Asking permission is rarely the preferred posture of any red-blooded human being. However, we spend much time in our lives doing exactly that. The permitting process at any municipality is precisely that, asking permission from the government to build, renovate or use something in a specific way, and as verification of that permission being granted a permit is given after bylaws, safety and building codes, or regulations are consulted. Let’s look at some sticky issues surrounding permits that can affect real estate.
Get PermitsIt may seem obvious, but the easiest way to resolve a lack of permits issue with a seller is for the seller to seek the permits after the fact. Full disclosure, not all municipalities will allow retroactive permit applications for all permit types, but it is worth a try. For example, if the seller built a deck at the back of the house with the help of a bunch of buddies incentivized by a 6-pack and pizza, they likely never applied for a permit from the city first. When they go to sell the home, the standard purchase contract has the seller making a warranty that they don’t know of a lack of permits for development on the property, plus when an RPR is sent for compliance at the city, they will flag it as non-compliant for lack of a permit. Depending on the permit, the municipality may allow the property owner to apply for a retroactive permit. However, there is always an additional cost to doing things in the wrong order, so the process is normally more expensive in this direction. Getting this done pre-listing will show diligence on the seller’s part and provide the buyer peace of mind.
DiscloseTiming may be an issue with getting the permits, or perhaps the municipality does not offer retroactive permits, but the property still needs to be sold. The only option is to disclose. One of the REALTORS® responsibilities is to help the client to comply with their warranties. As mentioned, the seller will be making warranties by default that there is no lack of permits for development on the property, so the seller and the REALTOR® have a problem if the lack of permits goes unmentioned. Where the seller cannot or will not get permits for development already completed on the property, that statement should be made in additional terms in both the listing agreement as well as any resulting purchase contracts, superseding the seller’s warranties in this regard and allowing both the seller’s brokerage to be prepared for questions, and the potential buyer to conduct their due diligence concerning the development that is missing the permits.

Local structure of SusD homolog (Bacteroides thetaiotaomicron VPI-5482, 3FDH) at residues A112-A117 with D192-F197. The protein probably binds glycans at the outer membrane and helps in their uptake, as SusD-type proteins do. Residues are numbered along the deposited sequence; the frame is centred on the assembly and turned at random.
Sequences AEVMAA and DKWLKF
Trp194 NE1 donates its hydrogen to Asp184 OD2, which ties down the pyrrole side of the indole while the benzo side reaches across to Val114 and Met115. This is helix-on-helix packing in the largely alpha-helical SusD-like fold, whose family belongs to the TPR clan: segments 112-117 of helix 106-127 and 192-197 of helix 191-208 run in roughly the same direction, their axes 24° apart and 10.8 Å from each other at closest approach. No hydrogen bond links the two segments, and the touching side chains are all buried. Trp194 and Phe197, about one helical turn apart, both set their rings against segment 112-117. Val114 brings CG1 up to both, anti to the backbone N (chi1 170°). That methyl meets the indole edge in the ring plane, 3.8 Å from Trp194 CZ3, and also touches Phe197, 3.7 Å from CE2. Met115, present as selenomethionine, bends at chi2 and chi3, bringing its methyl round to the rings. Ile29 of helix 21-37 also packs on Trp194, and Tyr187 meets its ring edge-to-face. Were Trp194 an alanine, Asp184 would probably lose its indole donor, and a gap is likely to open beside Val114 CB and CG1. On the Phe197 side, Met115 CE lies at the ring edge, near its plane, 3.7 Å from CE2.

Title InsuranceOne of the insurance products available to purchasers in the real estate market is title insurance. Although title insurance is traditionally used to cover defects on the title unknown to the purchaser at the time of purchasing the policy, a typical homeowner’s policy also may cover title fraud, registration forgery, encroachments, and for our purposes here, lack of permits for development where the municipality ultimately requires removal of remediation. The title insurance option is good for the buyer to discuss with their lawyer and review the policy. Still, it does not relieve the seller of their responsibility to disclose. Now someone will email me and say that title insurance only covers unknown issues to the buyer and won’t work. However, that is not the whole story. Most title insurance policies will cover known and unknown common defects like those actively disclosed in a purchase contract on a case-by-case basis, so it should be considered.
The unspoken best practice here would be for the property owner to get proper permits before the work starts. Even though the permitting process can be demanding, it still beats the extra costs associated with retroactive permitting, title insurance, or even reduced sale prices when the owner decides to sell. At least for this issue, it is always best to ask permission than to beg forgiveness.
Provincial Practice Advisor
Bryan has many years of experience in the real estate industry including over 10 years as a former broker in the Edmonton Region.
Email: email@example.comPhone: 403-209-3619